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GMO labeling battle consumes Washington state
Wednesday can't get here soon enough for some Washington state residents. That's the day after the state holds its election to decide, among other issues, whether it will adopt ballot initiative 522 and become the first in the nation to require — with no strings attached — the labeling of foods that contain genetically modified ingredients.
Kauai mayor reportedly threatened over GMO veto (The Garden Island)
Vote on GMOs could alter US food system (Global Post)
Ben & Jerry: The right to know if you're eating GMO food (CNN)
Seattle burger-flippers may get $31,200
Much of the U.S. would scoff at mandating a full-time pay equivalent of $31,200 a year, but in Seattle — the biggest metropolitan area in the Pacific Northwest — it's an idea taken very seriously. There, supporting a $15-an-hour minimum wage could be suicide for mayoral candidates, because that number is too low.
Public cost of fast food industry's low pay remains unclear (The Wall Street Journal)
Is fast food bad value for the public? (The Wall Street Journal)
Feds post food allergy guidelines for schools
The Associated Press via The Daily Journal
The Centers for Disease Control and Prevention have issued food allergy guidelines for schools, calling on cafeterias to limit nuts, shellfish and other foods that trigger reactions.
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GOP moderates vow to speak louder
Moderate House Republicans say they're fed up. The next time around, they won't stand for the ill-fated "defund Obamacare" strategy that ended up paralyzing the federal government for 16 days and crippling their party's approval numbers.
Charlie Bass won't challenge Jeanne Shaheen in New Hampshire
Former Rep. Charlie Bass, R-N.H., will not challenge incumbent Democratic Sen. Jeanne Shaheen next year, a big blow to Republicans' chances of making the race competitive.
Furman: White House to give Congress wide berth on budget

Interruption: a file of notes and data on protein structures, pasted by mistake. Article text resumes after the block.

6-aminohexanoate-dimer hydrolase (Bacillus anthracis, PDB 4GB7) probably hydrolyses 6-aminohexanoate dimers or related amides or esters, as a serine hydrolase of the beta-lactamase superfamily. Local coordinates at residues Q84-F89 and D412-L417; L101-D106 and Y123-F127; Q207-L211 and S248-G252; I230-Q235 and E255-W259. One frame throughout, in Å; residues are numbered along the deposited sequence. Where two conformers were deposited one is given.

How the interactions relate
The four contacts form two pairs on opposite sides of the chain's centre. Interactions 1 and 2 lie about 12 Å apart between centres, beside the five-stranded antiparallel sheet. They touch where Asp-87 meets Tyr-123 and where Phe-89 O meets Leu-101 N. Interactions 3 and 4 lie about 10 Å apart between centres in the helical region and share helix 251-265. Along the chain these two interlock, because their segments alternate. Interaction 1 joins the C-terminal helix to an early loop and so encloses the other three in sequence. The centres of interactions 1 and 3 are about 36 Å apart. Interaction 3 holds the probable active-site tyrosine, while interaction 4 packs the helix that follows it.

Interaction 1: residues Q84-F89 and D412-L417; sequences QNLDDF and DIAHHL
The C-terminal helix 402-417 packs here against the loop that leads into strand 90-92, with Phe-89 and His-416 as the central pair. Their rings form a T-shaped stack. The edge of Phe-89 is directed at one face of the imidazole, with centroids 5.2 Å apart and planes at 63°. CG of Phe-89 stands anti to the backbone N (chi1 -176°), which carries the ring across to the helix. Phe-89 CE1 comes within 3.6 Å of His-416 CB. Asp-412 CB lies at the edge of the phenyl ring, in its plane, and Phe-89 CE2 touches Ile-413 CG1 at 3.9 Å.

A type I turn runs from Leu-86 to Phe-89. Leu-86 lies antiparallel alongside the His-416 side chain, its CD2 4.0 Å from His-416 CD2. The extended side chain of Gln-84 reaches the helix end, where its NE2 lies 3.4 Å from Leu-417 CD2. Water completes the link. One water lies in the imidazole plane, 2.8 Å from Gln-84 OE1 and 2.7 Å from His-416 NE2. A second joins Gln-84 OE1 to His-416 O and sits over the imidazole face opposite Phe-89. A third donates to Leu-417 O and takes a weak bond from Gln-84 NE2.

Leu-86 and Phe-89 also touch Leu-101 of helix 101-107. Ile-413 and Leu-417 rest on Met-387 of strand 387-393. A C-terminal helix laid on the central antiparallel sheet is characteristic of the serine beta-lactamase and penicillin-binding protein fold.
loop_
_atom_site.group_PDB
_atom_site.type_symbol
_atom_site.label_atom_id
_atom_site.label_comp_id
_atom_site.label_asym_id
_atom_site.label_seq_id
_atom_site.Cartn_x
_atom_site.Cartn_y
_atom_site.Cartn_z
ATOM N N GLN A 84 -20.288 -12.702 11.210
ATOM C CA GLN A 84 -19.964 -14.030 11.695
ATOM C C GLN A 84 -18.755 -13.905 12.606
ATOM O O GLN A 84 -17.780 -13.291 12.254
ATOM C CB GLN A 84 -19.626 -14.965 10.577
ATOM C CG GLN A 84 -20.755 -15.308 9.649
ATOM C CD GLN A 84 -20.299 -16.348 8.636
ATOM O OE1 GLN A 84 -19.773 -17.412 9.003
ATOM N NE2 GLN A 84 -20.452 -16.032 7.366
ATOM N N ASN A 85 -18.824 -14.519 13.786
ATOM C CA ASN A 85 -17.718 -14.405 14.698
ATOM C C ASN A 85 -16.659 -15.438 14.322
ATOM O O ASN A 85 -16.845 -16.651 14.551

The Wall Street Journal
A top White House official said Monday the Obama administration would not draw lines in the sand yet as congressional budget negotiators try to determine how to replace across-the-board spending cuts, deferring to lawmakers as talks face a deadline next month.
Advocates: Food stamp cuts will hurt those still recovering from recession
The Washington Post
About 47 million Americans who rely on food stamps for their meals will have to get by on less after their benefits were cut Friday. The benefit reduction was meant to be timed to a brightening economy, yet many Americans remain stuck in poverty.
Small businesses race to renew health plans early
Thousands of small businesses around the U.S. are racing to renew their health insurance policies Dec. 1 to beat large premium increases their brokers say will hit them Jan. 1 when the Affordable Care Act takes full effect.
Vilsack: Farm bill crucial on so many levels
U.S. Agriculture Secretary Tom Vilsack writes, "While rural Americans have already waited too long for passage of a new Food, Farm and Jobs bill, last week brought a promising new development. Conferees from the Senate and House met to begin work on the creation of a bipartisan, long-term farm bill. Their work could not be more timely — and they are in the spotlight now more than ever before."
Food prices could skyrocket without a new farm bill by Jan. 1 (KSFY-TV)
COOL law, a World Trade Organization issue, now a farm bill target (Reuters)
FDA to extend comment deadline for FSMA proposals